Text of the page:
The Tax Differences for SIMPLE IRA & 403(b)

by Rebecca K. McDowell ; Updated August 24, 2018

A SIMPLE IRA is a traditional IRA to which both the taxpayer and the taxpayer's employer contribute. SIMPLE stands for "Savings Incentive Match Plan for Employees" and is generally subject to the same rules as a traditional IRA. Typically, the taxpayer will contribute a set percentage of wages to the IRA, and the employer will match that amount up to 3 percent.

A 403(b) plan is a retirement plan offered only to certain types of taxpayers, including public school employees, ministers and employees of certain tax exempt organizations. A 403(b) plan may or may not include employer matching.

These two types of retirement accounts differ in three main ways: contributions, distributions (withdrawals) and rollover rules. Understanding the differences between a SIMPLE IRA vs. ro3(b) can help you make smart decisions for your financial future.

Contributions: SIMPLE IRA vs. 403(b) Plan

SIMPLE IRA contribution limits are capped at $12,500 per year ($15,500 for taxpayers over the age of 50). These contributions are made pre-tax, which means that the percentage that comes out of your paycheck reduces the amount of income you are taxed on. This means that when the employee receives distributions from the IRA, those distributions are taxable income. For example, if a taxpayer makes $50,000 per year and elects to contribute 5 percent of that salary to a SIMPLE IRA, the taxpayer will contribute $2,500 that year, or 5 percent of the gross salary before taxes. Doing so will reduce the taxpayer's taxable income for that year by $2,500, thus reducing the tax to be paid for that year. However, when the taxpayer retires and receives distributions from the IRA, taxes must be paid on the distributions.

A 403(b) plan has a higher contribution cap of $18,000 for the 2017 tax year for employee contributions. The total of the employee's contribution and the employer's contribution cannot exceed $54,000 for the 2017 tax year. Contributions to a 403(b) plan are also taken pre-tax unless the plan is a Roth 403(b) plan, in which case the contributions are taken post-tax, and distributions are not taxable. That is, if the taxpayer makes $50,000 per year, a 10 percent contribution to a Roth 403(b) would not be $5,000, because it would be deducted after taxes. So, if the taxpayer's annual take-home pay turns out to be $37,500 after taxes, the annual Roth contribution will be only $3,750, and any distributions at retirement will not be taxed.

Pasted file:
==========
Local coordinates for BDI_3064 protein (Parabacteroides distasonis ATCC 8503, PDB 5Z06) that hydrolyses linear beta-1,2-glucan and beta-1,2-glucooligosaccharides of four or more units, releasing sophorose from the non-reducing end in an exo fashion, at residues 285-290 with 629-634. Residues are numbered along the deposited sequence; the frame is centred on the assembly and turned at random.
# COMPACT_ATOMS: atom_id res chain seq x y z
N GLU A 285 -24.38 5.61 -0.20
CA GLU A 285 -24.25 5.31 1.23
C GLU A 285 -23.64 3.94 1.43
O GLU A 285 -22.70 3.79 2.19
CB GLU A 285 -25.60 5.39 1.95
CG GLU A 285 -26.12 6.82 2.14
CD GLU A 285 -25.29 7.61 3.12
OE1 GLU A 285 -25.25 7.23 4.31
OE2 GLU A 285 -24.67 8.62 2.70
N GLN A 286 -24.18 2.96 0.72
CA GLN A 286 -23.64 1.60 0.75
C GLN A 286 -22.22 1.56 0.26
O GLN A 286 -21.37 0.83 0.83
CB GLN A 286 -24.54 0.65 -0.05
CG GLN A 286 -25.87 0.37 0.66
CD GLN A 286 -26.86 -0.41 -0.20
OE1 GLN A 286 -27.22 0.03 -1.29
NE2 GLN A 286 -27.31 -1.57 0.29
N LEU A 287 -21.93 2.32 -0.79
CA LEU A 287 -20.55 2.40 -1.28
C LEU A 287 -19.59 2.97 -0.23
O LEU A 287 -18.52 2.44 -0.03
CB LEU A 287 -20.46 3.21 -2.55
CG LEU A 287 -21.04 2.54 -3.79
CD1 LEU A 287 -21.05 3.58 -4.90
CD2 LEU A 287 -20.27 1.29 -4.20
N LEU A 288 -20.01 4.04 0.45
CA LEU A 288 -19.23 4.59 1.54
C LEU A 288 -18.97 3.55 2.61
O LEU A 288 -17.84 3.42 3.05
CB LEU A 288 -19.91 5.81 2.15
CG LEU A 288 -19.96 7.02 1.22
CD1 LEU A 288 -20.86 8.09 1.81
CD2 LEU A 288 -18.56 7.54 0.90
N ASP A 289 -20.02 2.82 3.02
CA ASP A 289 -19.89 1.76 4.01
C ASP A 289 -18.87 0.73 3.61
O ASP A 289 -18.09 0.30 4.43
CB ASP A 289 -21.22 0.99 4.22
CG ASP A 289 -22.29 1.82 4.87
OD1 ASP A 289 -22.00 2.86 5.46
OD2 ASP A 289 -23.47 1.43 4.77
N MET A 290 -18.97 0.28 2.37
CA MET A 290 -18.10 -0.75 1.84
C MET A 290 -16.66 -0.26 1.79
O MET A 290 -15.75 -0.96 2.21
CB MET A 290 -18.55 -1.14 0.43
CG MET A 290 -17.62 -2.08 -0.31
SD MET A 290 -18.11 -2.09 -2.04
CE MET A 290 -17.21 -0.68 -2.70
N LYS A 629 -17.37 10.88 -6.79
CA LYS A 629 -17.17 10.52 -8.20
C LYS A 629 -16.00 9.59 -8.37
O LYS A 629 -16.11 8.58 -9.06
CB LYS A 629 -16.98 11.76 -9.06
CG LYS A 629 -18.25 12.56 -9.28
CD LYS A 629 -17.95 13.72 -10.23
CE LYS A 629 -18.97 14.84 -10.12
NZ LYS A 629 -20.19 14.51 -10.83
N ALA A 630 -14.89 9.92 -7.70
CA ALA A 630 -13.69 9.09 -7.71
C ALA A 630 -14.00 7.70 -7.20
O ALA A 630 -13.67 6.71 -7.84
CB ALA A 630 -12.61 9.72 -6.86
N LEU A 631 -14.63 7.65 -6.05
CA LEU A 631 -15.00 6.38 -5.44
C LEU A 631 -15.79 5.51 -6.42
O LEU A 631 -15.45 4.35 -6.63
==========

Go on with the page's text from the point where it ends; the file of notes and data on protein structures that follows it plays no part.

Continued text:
Distributions: SIMPLE IRA vs. 403(b) Plan

To reiterate, both SIMPLE IRAs and 403(b) plans are funded by pre-tax income. This means that when distributions are made at retirement, the distributions are taxed, since the money was not taxed when actually earned.

A holder of a SIMPLE IRA may withdraw money from the IRA at any time; however, if funds are withdrawn before the employee reaches the age of 59 1/2, a 10 percent penalty is assessed on the distribution in addition to the income tax. That penalty is increased to 25 percent if the employee has had the IRA for less than two years.

403(b) plans also assess a 10 percent early-distribution penalty, but that penalty will not be assessed if the distributions are made after the taxpayer loses a job, dies, becomes disabled or is a qualified reservist. If the taxpayer suffers from financial hardship and needs distributions, there is no penalty on the amounts distributed from the taxpayer's own contributions.

If the 403(b) plan is a Roth 403(b), which means the contributions were made post-tax, the distribution will not be taxed.

Both plans require the employee to begin receiving distributions at the age of 70 1/2.

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Rollovers: SIMPLE IRA vs. 403(b) Plan

A SIMPLE IRA can generally be rolled over into any other type of retirement plan, depending upon the terms and conditions of that particular IRA. A 403(b) may need to be rolled over to an IRA or other type of retirement fund if the employee changes jobs and no longer works for a public school, a church or a qualified tax-exempt organization. Your simple retirement plan flexibility can help ensure that you craft a long-term future that is stable and secure.

About the Author

Rebecca K. McDowell is an attorney focused on debts and finance. She has a B.A. in English and a J.D.

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